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May 03, 2018


by Mike Henry
Beginners, low handicappers seeking an edge and professionals all benefit from the insights of The Downs Golf Practice Facility professional, who takes prestigious honor for the second time.

Matt Mitchell is excited about helping golfers who are eager to improve. But his favorite students are those just starting to develop an appreciation for the sport.

“I teach golfers from beginners to tour professionals, but the beginners are probably more fun because they have a lot more learning to do,” said Mitchell, who operates the Matt Mitchell Golf Institute at The Downs Golf Practice Facility at Tampa Bay Downs.

“You take somebody who has never put their hands on a club and never seen it fly through the air, and all of a sudden it’s up there, that’s a pretty good feeling. I still feel the same way when I hit it good,” Mitchell said.

Mitchell’s skill at teaching beginners the basics and fine-tuning the swings of top players has helped raise the profile of The Downs Golf Practice Facility since its opening in 2003.


Matt Mitchell of The Downs Golf Practice Facility imparts swing wisdom to student Wen Smith

His contributions to the sport and its growth have been recognized by the North Florida Section of the Professional Golfers’ Association of America, which will honor the 60-year-old Palm Harbor, Fla., resident as its Teacher of the Year on May 23 at ChampionsGate in Orlando.

The North Florida Section is comprised of more than 1,500 teaching professionals. Mitchell, who previously earned the honor in 2012, was the section’s West Central Chapter winner, defeating winners from the Northern, East Central and Southwest chapters.

Mitchell is now eligible for the PGA of America’s National Teacher of the Year honor.

“I won’t say I was speechless, but I was happily shocked when I heard about it because I didn’t know I had been nominated,” Mitchell said. “It isn’t something you seek out. Our job as golf professionals is to grow the game and help people play better – not just a particular group of people, but anyone who wants to get better.

“It is especially meaningful because it says that my peers, the members of the selection committee, think I’ve done a good job. My goal is to get the best out of people on the course. I love golf, and I want people to have fun playing.”

Mitchell was nominated for the award by Jon Johnson, the Manager of The Downs Golf Practice Facility. Johnson compiled a detailed record of Mitchell’s efforts, which include teaching more than 1,800 individual students at The Downs Golf Practice Facility and giving more than 13,000 lessons over the last 15 years (an average of about 5.25 a day).

“The award is very well-deserved. Matt is a great teacher and an outstanding communicator, and he’s a friend to his students,” Johnson said. “He’s like a good batting coach or pitching coach in baseball – nobody leaves Matt saying they didn’t learn anything.”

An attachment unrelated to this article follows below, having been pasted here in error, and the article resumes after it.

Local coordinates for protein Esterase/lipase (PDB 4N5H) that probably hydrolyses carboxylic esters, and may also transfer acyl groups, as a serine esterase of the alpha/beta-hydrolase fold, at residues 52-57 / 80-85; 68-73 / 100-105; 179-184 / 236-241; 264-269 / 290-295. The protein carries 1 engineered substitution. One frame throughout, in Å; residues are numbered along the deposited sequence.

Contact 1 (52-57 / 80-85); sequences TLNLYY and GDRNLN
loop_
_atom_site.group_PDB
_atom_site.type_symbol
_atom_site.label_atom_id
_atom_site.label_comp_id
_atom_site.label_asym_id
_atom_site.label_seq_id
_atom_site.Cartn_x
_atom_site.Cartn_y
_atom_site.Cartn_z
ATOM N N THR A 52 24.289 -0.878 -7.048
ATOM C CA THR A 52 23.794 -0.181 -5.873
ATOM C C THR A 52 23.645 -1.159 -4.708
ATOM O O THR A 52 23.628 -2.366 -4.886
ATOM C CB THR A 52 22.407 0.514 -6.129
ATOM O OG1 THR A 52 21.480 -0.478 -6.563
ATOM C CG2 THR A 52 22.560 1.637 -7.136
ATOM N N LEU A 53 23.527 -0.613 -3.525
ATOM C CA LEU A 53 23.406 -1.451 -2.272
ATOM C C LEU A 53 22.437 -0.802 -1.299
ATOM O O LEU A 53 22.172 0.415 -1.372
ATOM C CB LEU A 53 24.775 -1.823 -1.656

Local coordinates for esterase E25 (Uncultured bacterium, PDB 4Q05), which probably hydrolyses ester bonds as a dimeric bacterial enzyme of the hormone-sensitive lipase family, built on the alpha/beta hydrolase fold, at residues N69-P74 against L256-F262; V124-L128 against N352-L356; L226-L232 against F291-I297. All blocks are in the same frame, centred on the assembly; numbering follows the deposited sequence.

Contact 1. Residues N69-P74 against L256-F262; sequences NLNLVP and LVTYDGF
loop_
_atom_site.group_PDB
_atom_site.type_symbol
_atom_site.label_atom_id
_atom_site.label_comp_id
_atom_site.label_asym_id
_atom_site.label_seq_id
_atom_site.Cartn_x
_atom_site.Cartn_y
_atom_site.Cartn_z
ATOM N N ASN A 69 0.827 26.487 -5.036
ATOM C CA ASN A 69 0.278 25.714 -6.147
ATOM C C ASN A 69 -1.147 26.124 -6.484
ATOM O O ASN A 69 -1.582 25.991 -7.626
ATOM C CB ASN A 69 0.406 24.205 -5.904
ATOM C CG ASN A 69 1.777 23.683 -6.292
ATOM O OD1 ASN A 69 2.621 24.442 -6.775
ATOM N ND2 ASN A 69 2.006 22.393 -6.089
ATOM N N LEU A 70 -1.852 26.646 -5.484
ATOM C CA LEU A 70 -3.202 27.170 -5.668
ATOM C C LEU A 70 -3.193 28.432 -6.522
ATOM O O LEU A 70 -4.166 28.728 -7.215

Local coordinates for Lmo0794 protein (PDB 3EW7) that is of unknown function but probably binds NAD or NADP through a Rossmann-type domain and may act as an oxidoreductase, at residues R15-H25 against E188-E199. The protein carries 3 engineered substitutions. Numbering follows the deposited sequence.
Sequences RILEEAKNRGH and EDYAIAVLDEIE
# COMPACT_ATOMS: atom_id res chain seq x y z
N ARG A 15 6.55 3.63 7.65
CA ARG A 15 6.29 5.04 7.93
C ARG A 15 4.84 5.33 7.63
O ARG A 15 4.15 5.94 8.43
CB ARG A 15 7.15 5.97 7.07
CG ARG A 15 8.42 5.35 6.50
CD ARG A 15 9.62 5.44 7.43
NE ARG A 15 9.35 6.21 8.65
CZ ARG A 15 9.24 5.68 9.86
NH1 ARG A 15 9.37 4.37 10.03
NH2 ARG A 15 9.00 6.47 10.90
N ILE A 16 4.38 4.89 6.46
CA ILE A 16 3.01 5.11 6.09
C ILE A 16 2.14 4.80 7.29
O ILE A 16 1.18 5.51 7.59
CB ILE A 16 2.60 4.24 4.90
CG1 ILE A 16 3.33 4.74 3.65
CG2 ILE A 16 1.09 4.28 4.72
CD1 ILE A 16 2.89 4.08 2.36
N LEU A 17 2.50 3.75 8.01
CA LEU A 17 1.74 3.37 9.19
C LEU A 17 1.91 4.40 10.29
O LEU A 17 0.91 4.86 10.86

Perhaps Mitchell’s best-known student is LPGA Tour star Brittany Lincicome of Seminole, Fla., the 2005 Rookie of the Year and a winner of eight LPGA events, including two major tournaments: the 2015 ANA Inspiration and the 2009 Kraft Nabisco Championship (the ANA Inspiration’s previous name).

“I taught Brittany for a decade, but not for the last two-and-a-half years. She kind of figured it out on her own,” Mitchell said. “But players get in a rut and ask ‘What did we used to do?’ So I suspect I’ll be helping her again.”

Mitchell currently teaches brothers MJ Maguire and Jack Maguire, both aspiring young professionals. MJ competes on the PGA Tour Latinoamerica, while Jack is playing on the Tour, a notch below PGA Tour status.

A Florida State University product, Jack has made the cut at two of the last three U.S. Opens, finishing 58th in 2015 and 42nd in 2017. “I’ve been teaching him since he was 11, and as they get older you try to teach them to teach themselves,” Mitchell said.

“It’s not like a team sport – when something goes wrong on the course, I’m not sitting on their shoulder barking orders at them,” Mitchell explained. “You have to have given them the ability to fix themselves. You don’t quite make yourself obsolete, but when they get to the point where they need you less and are self-sufficient, you’ve done your job correctly.”

Mitchell also teaches LPGA Tour rookie A.J. Newell, a University of Tennessee product.

Mitchell and his wife, Kristina, have two children: Jacob, 15, who plays some golf but is devoted to soccer, and Amanda, 13, a track athlete. “I’m not a pusher,” Mitchell said, smiling. “As Jacob says, ‘I love soccer and I like golf.’ ”

If Jacob decides to spend more time on the course, he will know where to turn for both guidance and example. In addition to his status as an instructor, Mitchell is a past multiple West Central Chapter playing champion and North Florida PGA Section senior champ and has played in the PGA Professional Championship and Senior PGA Professional Championship.

Mitchell leaves no stone unturned in his quest to bring out the best in his students.

“I’m a big fundamentalist,” he said. “I take what I think are the important fundamentals of golf and try to apply them to what a student can do, based on their physical abilities, any limitations they may have and the amount of time they can put in.

“As long as you have a student’s best interests at heart, you can figure out what they need and help build them a program. That is the real science and art of golf – to deliver the steps they need to improve and make sure they graduate through each step.”

For details or to arrange a lesson, visit on the Internet or call (813) 854-4946.